Thursday, March 10, 2005
Since the days of Chaucer, great writers have understood that men having sex with farm animals is really bleating funny, even though in reality, fornication with a goat is a taboo that generally induces not laughter, but outrage and vomiting.
Edward Albee’s brutal, absurd and astonishing play The Goat or Who Is Sylvia? mounts the concept of the forbidden and then rudely and roughly probes it from behind. Alternately funny and deeply disturbing, The Goat is classic Albee—nasty, emotionally violent and tremendously insightful. Like a trickster with a magnetic stone, it spins our moral compasses wildly, and then dares us with a jeer and a cackle to try to navigate our way to some simple answer.
Martin (Richard Boynton), a hugely successful architect who has just turned 50, leads an ostensibly ideal life with his loving wife Stevie (Michele Savage) and gay teenage son (Tim Snyder). But when he confides to his best friend, Ross (Jeffrey Thompson) that he is having a sexual affair with a goat, his world is immediately and irreparably torn apart.
It’s a simple premise hanging like a white egg in a messy, dripping, bloody web of human flesh and emotion. At the end of the first scene, when Ross finally accepts the fact that Martin is not kidding, the shift from dark parlor comedy to violin-screech, postmodern Greek tragedy is breathtaking.
The second scene opens with Martin’s gay son screaming, “Goatfucker!” at his father while his wife moans, “You smell of goat! You smell of shit!” Martin’s transformation from respected father and professional to perverse and tainted ghoul is immediate and total. When it comes to having sex with goats, there is no in-between—he has passed from this world into another. Yet he still attempts to make Stevie understand that this affair, his first in 22 years of marriage, was born of true love. This, of course, only drives his wife to greater heights of madness.
Yet therein lie the play’s toughest questions. If Martin’s love for the goat is true, as Albee would have us believe, then isn’t this an issue of liberty? It’s a question that bizarrely inspires a dozen more. Why do we love whom we love? Why do we set boundaries on love? Why must we divorce our sexual selves from our social selves? Why does it embarrass us that all God’s creatures are also sexual creatures? And why must the innocent always be sacrificed?
Yet (as Freud points out) anyone who has violated a taboo becomes taboo himself because he possesses the dangerous quality of tempting others to follow his example. In other words, we implicitly ask, why should Martin be allowed to experience the forbidden when we cannot? By acting on his deepest desires, he has become truly contagious in the sense that every example encourages imitation, and for that reason society (and Martin’s loved ones) must shun and shame and persecute him.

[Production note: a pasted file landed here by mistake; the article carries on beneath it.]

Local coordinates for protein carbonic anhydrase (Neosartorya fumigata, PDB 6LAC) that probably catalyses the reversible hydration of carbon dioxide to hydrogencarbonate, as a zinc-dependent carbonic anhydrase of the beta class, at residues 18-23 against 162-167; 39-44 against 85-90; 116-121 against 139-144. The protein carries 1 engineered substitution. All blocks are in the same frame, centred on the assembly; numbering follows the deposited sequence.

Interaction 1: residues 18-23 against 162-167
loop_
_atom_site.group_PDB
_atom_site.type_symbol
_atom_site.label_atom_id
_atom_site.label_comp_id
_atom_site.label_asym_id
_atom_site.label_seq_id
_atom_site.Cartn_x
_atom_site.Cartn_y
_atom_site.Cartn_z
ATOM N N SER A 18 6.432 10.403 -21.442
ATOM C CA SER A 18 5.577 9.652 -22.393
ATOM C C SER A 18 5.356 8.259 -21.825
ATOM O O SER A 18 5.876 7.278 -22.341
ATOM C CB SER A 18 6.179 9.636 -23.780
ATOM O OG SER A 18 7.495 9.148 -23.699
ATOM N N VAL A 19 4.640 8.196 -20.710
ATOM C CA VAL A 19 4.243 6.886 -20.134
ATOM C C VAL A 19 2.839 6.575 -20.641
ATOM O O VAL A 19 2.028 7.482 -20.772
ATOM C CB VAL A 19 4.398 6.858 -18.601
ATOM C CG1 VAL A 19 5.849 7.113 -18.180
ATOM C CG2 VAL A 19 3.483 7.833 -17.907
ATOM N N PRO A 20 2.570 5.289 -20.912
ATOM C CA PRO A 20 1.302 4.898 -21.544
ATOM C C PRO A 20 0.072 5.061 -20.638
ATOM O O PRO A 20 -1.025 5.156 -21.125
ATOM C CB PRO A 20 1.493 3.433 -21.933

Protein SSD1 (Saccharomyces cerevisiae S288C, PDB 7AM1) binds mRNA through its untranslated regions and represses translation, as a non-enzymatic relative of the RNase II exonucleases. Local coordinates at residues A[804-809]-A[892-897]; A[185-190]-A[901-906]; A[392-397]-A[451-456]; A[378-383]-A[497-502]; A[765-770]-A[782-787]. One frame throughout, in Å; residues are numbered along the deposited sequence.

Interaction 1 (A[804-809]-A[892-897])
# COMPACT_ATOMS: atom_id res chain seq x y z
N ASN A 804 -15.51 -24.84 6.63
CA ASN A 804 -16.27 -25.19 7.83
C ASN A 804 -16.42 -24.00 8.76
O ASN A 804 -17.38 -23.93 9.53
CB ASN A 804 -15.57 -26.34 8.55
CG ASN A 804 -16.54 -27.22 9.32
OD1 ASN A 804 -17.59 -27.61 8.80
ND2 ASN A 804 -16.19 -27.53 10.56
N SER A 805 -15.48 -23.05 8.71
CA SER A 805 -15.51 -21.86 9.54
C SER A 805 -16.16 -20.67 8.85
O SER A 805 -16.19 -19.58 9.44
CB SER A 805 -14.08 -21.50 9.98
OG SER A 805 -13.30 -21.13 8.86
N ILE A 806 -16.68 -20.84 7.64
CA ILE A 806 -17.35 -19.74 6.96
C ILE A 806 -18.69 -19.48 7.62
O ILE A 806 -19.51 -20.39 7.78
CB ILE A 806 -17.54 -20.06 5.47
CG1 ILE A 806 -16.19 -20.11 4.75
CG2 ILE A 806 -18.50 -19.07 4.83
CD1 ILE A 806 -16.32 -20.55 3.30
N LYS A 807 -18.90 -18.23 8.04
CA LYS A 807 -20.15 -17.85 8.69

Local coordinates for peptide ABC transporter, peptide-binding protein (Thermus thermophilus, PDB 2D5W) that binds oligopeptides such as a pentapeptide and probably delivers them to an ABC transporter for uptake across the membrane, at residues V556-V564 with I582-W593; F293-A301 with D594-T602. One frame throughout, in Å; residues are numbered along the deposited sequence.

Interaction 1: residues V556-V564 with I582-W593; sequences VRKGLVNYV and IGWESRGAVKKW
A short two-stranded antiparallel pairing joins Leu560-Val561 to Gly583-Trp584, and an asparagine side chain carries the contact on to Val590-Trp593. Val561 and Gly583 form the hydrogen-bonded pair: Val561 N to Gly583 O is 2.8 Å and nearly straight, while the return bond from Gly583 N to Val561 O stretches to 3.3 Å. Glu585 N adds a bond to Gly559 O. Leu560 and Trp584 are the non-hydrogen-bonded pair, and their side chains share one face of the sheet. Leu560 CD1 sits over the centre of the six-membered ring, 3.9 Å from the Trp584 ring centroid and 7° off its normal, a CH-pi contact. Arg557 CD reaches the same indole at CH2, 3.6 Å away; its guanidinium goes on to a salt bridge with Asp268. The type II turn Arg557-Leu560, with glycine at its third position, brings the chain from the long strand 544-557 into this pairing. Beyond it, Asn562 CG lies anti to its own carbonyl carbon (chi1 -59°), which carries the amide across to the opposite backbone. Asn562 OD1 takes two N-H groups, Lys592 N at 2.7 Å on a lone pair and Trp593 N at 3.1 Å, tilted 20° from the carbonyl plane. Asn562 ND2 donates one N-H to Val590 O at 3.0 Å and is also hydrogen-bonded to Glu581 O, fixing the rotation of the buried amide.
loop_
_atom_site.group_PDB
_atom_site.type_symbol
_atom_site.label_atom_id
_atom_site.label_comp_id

What Martin has done is wrong, of course, but Albee still manages to portray him as an innocent. There are shades of heroism in Martin’s character, even saint-like martyrdom. The play’s surprising strength comes from these shades and the moral quagmire they inspire. This is a deeply conflicting play and in that sense, a masterpiece—possibly even Albee’s finest.
As Martin, Richard Boynton starts out distracted, bemused and frightened and winds up angry, defiant and tragic. His development over the course of the play is riddled with sheepish grins and the uneasy squirm of an unrepentant pervert. It is a subtle performance that leaves the audience truly believing he is capable of mounting a goat from behind. As Ross, Martin’s best friend, Jeffrey Thompson looks and acts as if he has stepped out of an infomercial for some hair product. He is grating and blunt and incapable of any subtle reflection upon his best friend’s plight—a fact that makes Martin all the more sympathetic.
As the teenage son, Tim Snyder is perfectly cast. A young misfit already familiar with how cruel and judgmental society can be when it comes to sex, Snyder’s performance is perhaps the most important of the play as it ranges from abject disgust to something resembling understanding and love. As Martin’s anguished wife, Michele Savage’s Medea-like performance is punctuated by broken furniture and quiet, desperate moments of murderous anger.
But there are flat moments in the performances, especially in the first scene, that threaten to derail the production before it hits its high energy stride in the second scene. Also, Martin’s Alzheimer’s-like affliction in the first scene is distracting and the only aspect of Albee’s script that feels forced. It’s possible Martin’s memory problem is some kind of defense mechanism, some last ditch attempt to erase the whole ugly situation from reality, but when the affliction all but disappears in the subsequent scenes, we’re left wondering what purpose it served other than producing some nice Abbot and Costello moments between Martin and Ross.
Nonetheless, The Goat’s grim postmodern pathology and endless bestiality jokes make for great theater and unsettling reflection.